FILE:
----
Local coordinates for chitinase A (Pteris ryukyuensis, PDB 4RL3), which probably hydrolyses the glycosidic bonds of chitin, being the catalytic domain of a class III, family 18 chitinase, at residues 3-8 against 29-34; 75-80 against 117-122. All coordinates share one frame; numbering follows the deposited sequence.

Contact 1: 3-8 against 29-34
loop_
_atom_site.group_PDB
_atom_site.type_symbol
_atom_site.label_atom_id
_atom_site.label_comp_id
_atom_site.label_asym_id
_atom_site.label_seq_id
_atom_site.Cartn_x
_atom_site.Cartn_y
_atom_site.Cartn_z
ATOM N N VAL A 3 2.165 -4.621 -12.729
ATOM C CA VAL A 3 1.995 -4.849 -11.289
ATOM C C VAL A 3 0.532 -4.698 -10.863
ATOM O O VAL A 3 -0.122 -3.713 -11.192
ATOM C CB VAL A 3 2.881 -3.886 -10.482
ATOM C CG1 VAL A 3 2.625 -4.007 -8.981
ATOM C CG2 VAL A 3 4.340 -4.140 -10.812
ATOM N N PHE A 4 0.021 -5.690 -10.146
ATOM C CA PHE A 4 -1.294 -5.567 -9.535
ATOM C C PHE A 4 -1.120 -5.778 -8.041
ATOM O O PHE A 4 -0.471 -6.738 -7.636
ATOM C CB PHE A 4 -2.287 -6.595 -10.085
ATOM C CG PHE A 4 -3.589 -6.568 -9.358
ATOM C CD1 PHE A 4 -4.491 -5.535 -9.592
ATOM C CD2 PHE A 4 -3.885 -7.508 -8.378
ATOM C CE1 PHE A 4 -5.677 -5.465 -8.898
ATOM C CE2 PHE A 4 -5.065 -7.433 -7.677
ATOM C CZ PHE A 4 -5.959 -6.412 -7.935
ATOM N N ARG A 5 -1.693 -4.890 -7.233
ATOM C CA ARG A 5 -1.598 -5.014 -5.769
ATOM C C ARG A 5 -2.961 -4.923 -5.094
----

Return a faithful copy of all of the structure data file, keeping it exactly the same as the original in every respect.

Local coordinates for chitinase A (Pteris ryukyuensis, PDB 4RL3), which probably hydrolyses the glycosidic bonds of chitin, being the catalytic domain of a class III, family 18 chitinase, at residues 3-8 against 29-34; 75-80 against 117-122. All coordinates share one frame; numbering follows the deposited sequence.

Contact 1: 3-8 against 29-34
loop_
_atom_site.group_PDB
_atom_site.type_symbol
_atom_site.label_atom_id
_atom_site.label_comp_id
_atom_site.label_asym_id
_atom_site.label_seq_id
_atom_site.Cartn_x
_atom_site.Cartn_y
_atom_site.Cartn_z
ATOM N N VAL A 3 2.165 -4.621 -12.729
ATOM C CA VAL A 3 1.995 -4.849 -11.289
ATOM C C VAL A 3 0.532 -4.698 -10.863
ATOM O O VAL A 3 -0.122 -3.713 -11.192
ATOM C CB VAL A 3 2.881 -3.886 -10.482
ATOM C CG1 VAL A 3 2.625 -4.007 -8.981
ATOM C CG2 VAL A 3 4.340 -4.140 -10.812
ATOM N N PHE A 4 0.021 -5.690 -10.146
ATOM C CA PHE A 4 -1.294 -5.567 -9.535
ATOM C C PHE A 4 -1.120 -5.778 -8.041
ATOM O O PHE A 4 -0.471 -6.738 -7.636
ATOM C CB PHE A 4 -2.287 -6.595 -10.085
ATOM C CG PHE A 4 -3.589 -6.568 -9.358
ATOM C CD1 PHE A 4 -4.491 -5.535 -9.592
ATOM C CD2 PHE A 4 -3.885 -7.508 -8.378
ATOM C CE1 PHE A 4 -5.677 -5.465 -8.898
ATOM C CE2 PHE A 4 -5.065 -7.433 -7.677
ATOM C CZ PHE A 4 -5.959 -6.412 -7.935
ATOM N N ARG A 5 -1.693 -4.890 -7.233
ATOM C CA ARG A 5 -1.598 -5.014 -5.769
ATOM C C ARG A 5 -2.961 -4.923 -5.094